Produced in Irpinia in the Campania Region of southern Italy, Caciocavallo Podolico is made from the raw milk of a rare breed of Italian cow: the Podolica.
The Podolica's ability to adapt to the harsh conditions of this inland area has aided its survival through the centuries. Between November and June, the herds are based on the lower pastures of Puglia. In June, accompanied by shepherds, they move up the mountains to an altitude of about 3,600 feet. There they feed on upland grasses and mountain plants such as nettles, blueberries, rosehips, hawthorn, cornelian cherries, juniper, and wild strawberries. These flavors can be tasted in the cheese.
During these months the shepherds transform themselves into cheesemakers, producing Caciocavallo Podolico (a pasta filata style of cheese, meaning that the curd is stretched, in this case into a ball shape). The unusual elongated shape of Caciocavallo Podolico is a result of the young cheeses being tied with rope to make a "neck" and then suspended over a wooden rod to mature.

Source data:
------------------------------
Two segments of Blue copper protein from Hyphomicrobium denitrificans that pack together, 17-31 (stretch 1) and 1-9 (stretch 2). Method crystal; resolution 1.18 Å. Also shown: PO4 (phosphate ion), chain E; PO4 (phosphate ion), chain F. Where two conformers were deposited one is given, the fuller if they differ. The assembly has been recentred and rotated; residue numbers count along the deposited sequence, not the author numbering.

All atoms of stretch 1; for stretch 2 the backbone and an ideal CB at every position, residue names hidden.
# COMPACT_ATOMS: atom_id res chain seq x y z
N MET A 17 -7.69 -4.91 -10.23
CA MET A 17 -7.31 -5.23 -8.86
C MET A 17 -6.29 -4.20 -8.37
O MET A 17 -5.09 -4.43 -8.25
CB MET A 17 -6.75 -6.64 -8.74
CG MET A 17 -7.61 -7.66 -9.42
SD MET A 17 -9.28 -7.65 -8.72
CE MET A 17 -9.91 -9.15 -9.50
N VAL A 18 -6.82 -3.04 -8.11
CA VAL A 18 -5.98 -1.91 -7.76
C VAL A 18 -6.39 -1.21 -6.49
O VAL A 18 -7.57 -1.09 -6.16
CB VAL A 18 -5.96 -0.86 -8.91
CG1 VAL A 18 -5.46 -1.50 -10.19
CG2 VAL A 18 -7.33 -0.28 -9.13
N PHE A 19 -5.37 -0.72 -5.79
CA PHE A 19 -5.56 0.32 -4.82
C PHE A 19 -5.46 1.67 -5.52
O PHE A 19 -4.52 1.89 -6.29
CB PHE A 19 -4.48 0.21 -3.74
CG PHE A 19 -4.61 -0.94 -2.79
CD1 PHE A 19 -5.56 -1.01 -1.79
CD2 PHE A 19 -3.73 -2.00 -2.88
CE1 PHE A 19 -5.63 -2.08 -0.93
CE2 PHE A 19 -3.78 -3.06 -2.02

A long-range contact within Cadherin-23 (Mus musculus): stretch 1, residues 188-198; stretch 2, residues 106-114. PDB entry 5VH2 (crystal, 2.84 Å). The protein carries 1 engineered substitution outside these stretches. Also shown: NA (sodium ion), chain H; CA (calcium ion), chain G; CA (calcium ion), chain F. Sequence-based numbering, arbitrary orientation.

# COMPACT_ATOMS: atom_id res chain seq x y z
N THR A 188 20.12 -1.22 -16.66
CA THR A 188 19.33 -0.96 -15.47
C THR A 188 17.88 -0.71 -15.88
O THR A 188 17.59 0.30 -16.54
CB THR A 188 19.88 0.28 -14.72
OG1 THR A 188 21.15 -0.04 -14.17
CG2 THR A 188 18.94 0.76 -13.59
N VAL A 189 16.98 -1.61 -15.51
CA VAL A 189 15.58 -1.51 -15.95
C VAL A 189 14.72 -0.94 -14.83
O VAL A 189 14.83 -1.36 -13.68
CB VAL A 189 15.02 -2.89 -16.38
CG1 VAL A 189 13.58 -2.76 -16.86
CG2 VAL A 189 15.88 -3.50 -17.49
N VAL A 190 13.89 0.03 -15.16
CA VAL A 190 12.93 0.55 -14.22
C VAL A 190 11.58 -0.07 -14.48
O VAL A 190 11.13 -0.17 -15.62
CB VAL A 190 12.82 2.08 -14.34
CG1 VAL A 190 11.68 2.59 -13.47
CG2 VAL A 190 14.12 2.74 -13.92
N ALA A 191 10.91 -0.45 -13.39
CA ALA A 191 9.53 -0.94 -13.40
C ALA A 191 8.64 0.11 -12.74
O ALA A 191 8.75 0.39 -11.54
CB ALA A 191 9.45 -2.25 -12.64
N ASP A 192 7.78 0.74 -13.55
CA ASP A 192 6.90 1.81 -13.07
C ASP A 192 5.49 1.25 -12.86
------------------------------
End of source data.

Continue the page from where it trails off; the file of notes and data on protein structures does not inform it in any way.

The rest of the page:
Cheeses are aged for about three months in the herders' mountain huts. The summer season ends in November, at which time the shepherds bring their cows and cheeses down to lower slopes for the winter.
Caciocavallo literally means "horse cheese," and although the meaning of the name has been debated for centuries, it's probably derived from the traditional method of transport; the cheeses would be suspended like saddlebags across a horse's flank for the journey down the mountain.
Caciocavallo Podolico has a smooth rind that thickens as the cheese matures for up to one year, at which point flavors are complex and intense, with savory vegetal notes of smoke, herbs, toast and barnyard that are balanced by an intense fruitiness and lactic tang.
The texture is hard and quite dry with occasional holes.
A good wine pairing would be a well structured red from southern Italy with a mineraly quality.